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Report: Estranged wife of former Cleveland Indians shortstop Omar Vizquel accuses him of domestic abuse

Blanca Vizquel detailed a litany of allegations against the former Gold Glover in an interview with The Athletic.

CLEVELAND — Omar Vizquel is one of the most beloved players in Indians history, having helped the club to two American League pennants while winning eight Gold Gloves and making three All-Star appearances in 11 seasons in Cleveland. The former defensive wizard at shortstop has been considered by many to be a prime candidate for the National Baseball Hall of Fame.

However, allegations recently brought by Vizquel's estranged wife paint a vastly different picture of the Tribe legend.

In a newly released interview with The Athletic, Blanca Vizquel detailed several incidents of domestic and emotional abuse by her husband against her. These occurrences allegedly took place over a period of a decade and ended only just this year, when Blanca left Omar and headed to a women's shelter before filing for divorce.

"It’s devastating because the person you love is supposed to protect you, and when (he’s) the one who’s hurting you...it’s like slow motion and you’re scared and then the police are there, and you know you can’t take it back," Blanca told the publication.

At least one confrontation in 2016 resulted in Omar being arrested, when Blanca says she and her husband got into an argument that led to him pushing her down. As she fell, she hit her shin on the corner of their bed and broke several nails trying to catch herself.

Blanca claims she then barricaded herself in another room and called a neighbor who later called the police, and Omar was eventually led from the pair's Sammamish, Washington, home in handcuffs and charged with fourth-degree domestic assault. Blanca's injuries were photographed, but the charges were later dropped after she signed a letter expressing a desire to work things out with her husband. She now tells The Athletic she was pressured to sign that note.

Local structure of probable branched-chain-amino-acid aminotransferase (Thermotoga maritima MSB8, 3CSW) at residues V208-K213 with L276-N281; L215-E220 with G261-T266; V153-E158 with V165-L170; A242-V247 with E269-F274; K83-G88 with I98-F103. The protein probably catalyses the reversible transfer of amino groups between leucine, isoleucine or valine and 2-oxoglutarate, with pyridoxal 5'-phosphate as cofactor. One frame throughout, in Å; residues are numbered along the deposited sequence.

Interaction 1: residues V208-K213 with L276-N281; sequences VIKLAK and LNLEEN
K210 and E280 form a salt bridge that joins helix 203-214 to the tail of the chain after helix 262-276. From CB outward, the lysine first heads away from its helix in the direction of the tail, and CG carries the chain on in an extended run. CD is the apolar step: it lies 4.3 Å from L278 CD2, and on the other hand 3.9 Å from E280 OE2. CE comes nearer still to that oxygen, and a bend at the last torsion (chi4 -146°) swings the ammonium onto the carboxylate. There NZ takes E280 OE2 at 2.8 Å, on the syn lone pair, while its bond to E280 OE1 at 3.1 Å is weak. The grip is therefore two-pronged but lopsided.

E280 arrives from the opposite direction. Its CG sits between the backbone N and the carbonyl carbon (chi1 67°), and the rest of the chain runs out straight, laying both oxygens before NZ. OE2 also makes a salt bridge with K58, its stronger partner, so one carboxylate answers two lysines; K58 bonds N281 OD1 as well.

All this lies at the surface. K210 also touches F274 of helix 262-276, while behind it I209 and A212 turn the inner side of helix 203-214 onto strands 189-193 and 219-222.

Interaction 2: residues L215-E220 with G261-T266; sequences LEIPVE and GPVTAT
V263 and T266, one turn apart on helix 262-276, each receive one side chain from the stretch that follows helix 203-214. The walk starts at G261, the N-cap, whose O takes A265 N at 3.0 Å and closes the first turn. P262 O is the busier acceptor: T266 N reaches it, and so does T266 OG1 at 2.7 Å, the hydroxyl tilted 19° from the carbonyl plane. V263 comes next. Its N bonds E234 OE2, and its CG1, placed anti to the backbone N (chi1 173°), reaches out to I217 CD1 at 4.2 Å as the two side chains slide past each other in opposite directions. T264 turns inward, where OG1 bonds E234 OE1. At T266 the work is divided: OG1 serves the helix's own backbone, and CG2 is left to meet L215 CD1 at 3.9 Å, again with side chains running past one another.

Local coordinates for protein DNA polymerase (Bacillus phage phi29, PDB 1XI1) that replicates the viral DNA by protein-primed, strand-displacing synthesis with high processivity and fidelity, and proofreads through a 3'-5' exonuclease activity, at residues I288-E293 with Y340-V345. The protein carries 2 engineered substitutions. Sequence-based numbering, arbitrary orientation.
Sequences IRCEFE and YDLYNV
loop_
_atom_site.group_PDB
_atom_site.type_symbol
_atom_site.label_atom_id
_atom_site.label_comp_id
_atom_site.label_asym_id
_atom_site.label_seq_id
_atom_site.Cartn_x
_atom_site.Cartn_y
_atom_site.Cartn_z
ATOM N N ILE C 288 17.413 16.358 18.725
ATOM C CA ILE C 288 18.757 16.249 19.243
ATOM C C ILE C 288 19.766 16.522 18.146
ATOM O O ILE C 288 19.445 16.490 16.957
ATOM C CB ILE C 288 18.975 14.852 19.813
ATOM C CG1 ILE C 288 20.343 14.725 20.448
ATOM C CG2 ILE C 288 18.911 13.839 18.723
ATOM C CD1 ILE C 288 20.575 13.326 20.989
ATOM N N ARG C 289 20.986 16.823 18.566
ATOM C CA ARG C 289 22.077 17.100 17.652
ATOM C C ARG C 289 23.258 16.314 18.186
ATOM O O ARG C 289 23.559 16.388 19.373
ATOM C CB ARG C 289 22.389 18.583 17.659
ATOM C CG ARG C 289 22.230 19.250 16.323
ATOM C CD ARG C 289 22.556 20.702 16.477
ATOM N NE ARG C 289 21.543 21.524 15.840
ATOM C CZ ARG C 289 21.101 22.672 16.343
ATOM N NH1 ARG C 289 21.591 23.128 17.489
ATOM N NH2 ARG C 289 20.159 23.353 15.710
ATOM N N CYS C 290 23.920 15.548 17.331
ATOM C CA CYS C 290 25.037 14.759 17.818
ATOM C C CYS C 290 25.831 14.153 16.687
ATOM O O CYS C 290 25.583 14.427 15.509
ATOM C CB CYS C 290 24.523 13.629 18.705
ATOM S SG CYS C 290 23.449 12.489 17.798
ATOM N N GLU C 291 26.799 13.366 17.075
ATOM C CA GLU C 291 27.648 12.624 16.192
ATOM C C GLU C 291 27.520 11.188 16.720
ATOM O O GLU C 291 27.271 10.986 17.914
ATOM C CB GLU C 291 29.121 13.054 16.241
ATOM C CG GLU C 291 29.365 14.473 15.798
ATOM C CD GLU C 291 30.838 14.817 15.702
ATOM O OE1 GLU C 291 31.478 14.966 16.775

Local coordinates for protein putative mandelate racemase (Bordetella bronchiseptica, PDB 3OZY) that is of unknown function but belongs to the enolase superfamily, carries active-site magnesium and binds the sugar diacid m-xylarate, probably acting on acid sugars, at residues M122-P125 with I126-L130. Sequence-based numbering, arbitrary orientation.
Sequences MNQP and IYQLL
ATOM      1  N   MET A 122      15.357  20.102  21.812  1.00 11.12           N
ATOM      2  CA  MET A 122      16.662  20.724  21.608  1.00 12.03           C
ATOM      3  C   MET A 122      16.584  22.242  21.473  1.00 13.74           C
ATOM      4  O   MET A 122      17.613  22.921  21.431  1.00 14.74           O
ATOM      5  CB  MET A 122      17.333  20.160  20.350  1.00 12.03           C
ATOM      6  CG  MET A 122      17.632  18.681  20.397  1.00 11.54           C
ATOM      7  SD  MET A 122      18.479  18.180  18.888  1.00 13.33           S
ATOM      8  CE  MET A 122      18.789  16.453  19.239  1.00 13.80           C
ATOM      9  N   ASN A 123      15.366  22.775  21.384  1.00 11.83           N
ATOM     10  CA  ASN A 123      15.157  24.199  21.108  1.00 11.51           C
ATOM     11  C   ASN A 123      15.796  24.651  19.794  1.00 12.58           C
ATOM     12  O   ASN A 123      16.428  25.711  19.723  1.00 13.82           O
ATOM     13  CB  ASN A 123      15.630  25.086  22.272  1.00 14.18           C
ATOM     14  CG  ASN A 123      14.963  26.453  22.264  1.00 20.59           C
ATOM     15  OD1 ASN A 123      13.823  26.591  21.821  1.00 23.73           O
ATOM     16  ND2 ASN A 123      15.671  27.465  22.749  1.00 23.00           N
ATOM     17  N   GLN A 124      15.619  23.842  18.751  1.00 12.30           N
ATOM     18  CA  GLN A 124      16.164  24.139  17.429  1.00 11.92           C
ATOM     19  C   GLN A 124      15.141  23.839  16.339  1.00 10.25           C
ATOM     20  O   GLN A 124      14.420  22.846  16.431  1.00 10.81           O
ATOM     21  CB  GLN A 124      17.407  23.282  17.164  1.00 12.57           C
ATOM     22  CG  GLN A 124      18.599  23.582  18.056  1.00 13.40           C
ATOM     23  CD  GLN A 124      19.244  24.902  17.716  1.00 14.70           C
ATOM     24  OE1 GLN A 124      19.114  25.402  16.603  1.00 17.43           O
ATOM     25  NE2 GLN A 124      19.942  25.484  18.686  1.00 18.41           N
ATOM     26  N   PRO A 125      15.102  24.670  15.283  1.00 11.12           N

"People are scared and I was, too," Blanca said, claiming Omar had threatened her with "financial ruin" if he left her. "I was scared for these moments for a long time. And I stayed because of that."

At the time, Omar was a first base coach for the Detroit Tigers, and Major League Baseball opened an investigation into the incident, but but merely instructed Vizquel to "cease and desist from any hostile or threatening contact" as part of a "treatment plan." The neighbor who called police alleges he did not speak with league investigators because he feared for Blanca's safety.

"[Omar] told me everything’s good between him and Blanca, that nothing bad happened and it was an argument like all couples have," the neighbor said of a phone call he had with Omar Vizquel. "He told me Blanca was mentally ill, paranoid, afraid of everything and that she makes everything up in her head. He told me, 'That’s what you should tell MLB if they call back.'"

Omar and Blanca Vizquel were married in 2014 following a six-year courtship, and to most observers the two seemed to be very happy together. But those close to Blanca say she "lived in fear" of her husband, and that the issues began long before they tied the knot.